Obituary: Arpad Goncz
President of Hungary and ex-dissident who forged links with the West in the era after Communism
Published 11/10/2015 | 02:30
Arpad Goncz, the first post-Communist president of Hungary, who died on Tuesday aged 93, worked with skill over a decade to realign his country with the West and heal the wounds of the past.
A benign yet passionate man known as "Uncle Alpi", Goncz had impeccable credentials as a dissident intellectual and a champion of human rights. He joined the anti-Nazi resistance, and taught himself to become an author and translator after being jailed for life for his part in the anti-Soviet uprising of 1956.
In the heady days after Hungary triggered the collapse of Communism in central Europe by opening its border with Austria, Goncz was overshadowed as a regional icon by the Czech playwright-president Vaclav Havel. But while he lacked Havel's charisma, his contribution to the new order was substantial.
Goncz was enthusiastic in forging links with the West, and particularly with Britain. He welcomed Margaret Thatcher to Budapest in 1990 on what would be her last European tour, and in 1993 Queen Elizabeth, who he noted was the first of her line to visit Hungary since Richard the Lionheart. He twice played host to Pope John Paul II.
Despite the scars left by communism and Soviet occupation, Goncz used his limited powers in domestic politics to press for tolerance, in 1991 trying to block legislation to punish crimes committed in the name of communism.
The prime minister, Joszef Antall, angrily accused him of overstepping his powers.
Goncz voiced concern that the over-hasty embracing of capitalism would destroy traditional Hungarian village life, and, having seen his wife working to support him while he was in jail, worried that the spread of feminism would make women forget what he considered their most important role.
Though his Free Democrats polled poorly in Hungary's first free elections early in 1990, Goncz was elected president with the backing of Antall's victorious Democratic Forum. He was comfortably re-elected for a second five-year term in 1995 with the backing of the Socialists, former Communists who had liberalised.
Arpad Goncz was born on February 10 1922, the son of Lajos Goncz and the former Ilona Heimann. He took a law degree from Pazmany Peter University in 1944, then was conscripted and ordered to Germany. Deserting, he joined the resistance.
In the confused times after the Red Army expelled the Germans, Goncz - who had gone on to study agricultural science - became leader of the youth wing of the Independent Smallholders' Party, assistant to its general secretary and editor of the political weekly Generation. On the Communist takeover the party was dissolved; Goncz was left jobless, before finding work as a welder and metalsmith.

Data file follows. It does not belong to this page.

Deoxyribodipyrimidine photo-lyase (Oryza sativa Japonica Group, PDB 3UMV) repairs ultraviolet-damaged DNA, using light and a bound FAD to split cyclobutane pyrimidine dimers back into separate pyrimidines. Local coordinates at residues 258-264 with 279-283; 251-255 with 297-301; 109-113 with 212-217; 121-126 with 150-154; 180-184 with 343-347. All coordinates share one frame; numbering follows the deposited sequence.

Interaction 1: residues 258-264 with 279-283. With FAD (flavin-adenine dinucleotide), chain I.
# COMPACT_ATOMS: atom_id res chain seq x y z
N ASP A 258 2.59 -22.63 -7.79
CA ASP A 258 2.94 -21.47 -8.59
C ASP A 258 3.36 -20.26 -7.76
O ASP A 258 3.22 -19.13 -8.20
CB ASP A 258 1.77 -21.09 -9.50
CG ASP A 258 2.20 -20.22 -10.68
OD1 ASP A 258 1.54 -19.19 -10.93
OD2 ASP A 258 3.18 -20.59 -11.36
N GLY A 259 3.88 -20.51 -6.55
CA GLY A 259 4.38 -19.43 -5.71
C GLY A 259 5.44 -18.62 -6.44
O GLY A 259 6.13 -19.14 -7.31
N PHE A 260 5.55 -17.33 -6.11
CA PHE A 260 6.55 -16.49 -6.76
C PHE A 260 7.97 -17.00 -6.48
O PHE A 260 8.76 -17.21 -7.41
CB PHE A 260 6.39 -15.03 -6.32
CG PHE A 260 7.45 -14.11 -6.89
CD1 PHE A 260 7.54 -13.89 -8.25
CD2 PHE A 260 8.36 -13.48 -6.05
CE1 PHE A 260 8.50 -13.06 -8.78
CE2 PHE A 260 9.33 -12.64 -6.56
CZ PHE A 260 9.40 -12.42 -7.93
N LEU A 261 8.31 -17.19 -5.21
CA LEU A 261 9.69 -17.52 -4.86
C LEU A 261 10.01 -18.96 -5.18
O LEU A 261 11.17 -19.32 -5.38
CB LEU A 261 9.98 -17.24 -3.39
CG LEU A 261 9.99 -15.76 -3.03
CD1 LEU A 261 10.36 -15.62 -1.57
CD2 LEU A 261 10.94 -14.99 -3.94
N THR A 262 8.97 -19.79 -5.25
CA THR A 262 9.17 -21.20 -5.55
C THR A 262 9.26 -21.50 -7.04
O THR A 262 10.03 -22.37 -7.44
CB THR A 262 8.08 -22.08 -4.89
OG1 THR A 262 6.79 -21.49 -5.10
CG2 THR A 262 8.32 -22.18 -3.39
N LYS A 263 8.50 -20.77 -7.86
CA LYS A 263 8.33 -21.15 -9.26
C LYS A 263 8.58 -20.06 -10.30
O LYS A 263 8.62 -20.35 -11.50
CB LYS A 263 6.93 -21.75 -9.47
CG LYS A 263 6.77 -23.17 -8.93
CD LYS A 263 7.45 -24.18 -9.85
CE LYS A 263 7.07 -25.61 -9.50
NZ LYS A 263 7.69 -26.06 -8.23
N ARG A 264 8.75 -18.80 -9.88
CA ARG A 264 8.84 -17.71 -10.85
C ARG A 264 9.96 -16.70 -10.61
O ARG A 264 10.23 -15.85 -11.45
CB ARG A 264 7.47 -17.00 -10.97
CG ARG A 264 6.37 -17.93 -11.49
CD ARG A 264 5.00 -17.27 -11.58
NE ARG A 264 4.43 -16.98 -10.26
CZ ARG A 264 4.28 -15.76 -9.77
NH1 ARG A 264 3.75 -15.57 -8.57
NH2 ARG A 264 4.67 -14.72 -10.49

In the upsurge of liberalism under Nagy, Goncz became active in a new Hungarian Peasant Alliance. After the Soviet intervention of November 4 1956, he helped draft several anti-Communist manifestos and smuggle abroad a manuscript from Nagy. Arrested in May 1957, his sentence was commuted to life imprisonment after the state prosecutor had demanded the death penalty, saying that Goncz was the sort of traitor that deserved to be hanged twice. His youngest child was just 18 months old, and in the first year he was allowed one 10-minute visit from his family.
To pass the time and retain his sanity, Goncz learnt English in his cell, and on his release under an amnesty in 1963 became a freelance translator.
Translating 10 hours a day earned Goncz just enough to feed his family. Allowed to visit America in 1982, for a writers' conference, he arrived with just $5 in his pocket.
As communism crumbled in 1989, Goncz was elected president of the Hungarian Writers' Union and co-founded the Free Democrats. His party was trounced in the elections, Goncz scraping into parliament on its regional list. But when parliament assembled in its building beside the Danube, Goncz was elected speaker and interim president.
In November 1991 Goncz became the first Hungarian president to visit Britain, holding talks with John Major on bringing Hungary closer to the European Community - which it would join in 2004. He also joined Czech, Polish and Slovak leaders to advance President Clinton's "Partnership for Peace" in the region.
The Constitutional Court limited his powers in September 1991, and he faced censure by Parliament when he condemned the government for trying to dismiss the head of state radio for showing "a lack of political perspective". Goncz considered this a gross violation of the freedom of the press.
He stepped down in August 2000, being succeeded by Ferenc Madl.
Goncz's literary output included a novel, Men of God (1974), essays and short stories, Encounters (1980), Homecoming and Shavings (1991), and plays, Hungarian Medea and Iron Bars (1979) and Balance (1990).
Arpad Goncz married his wife Maria in 1947; she survives him, with their two sons and two daughters. One daughter, Kinga Goncz, served as Hungary's foreign minister.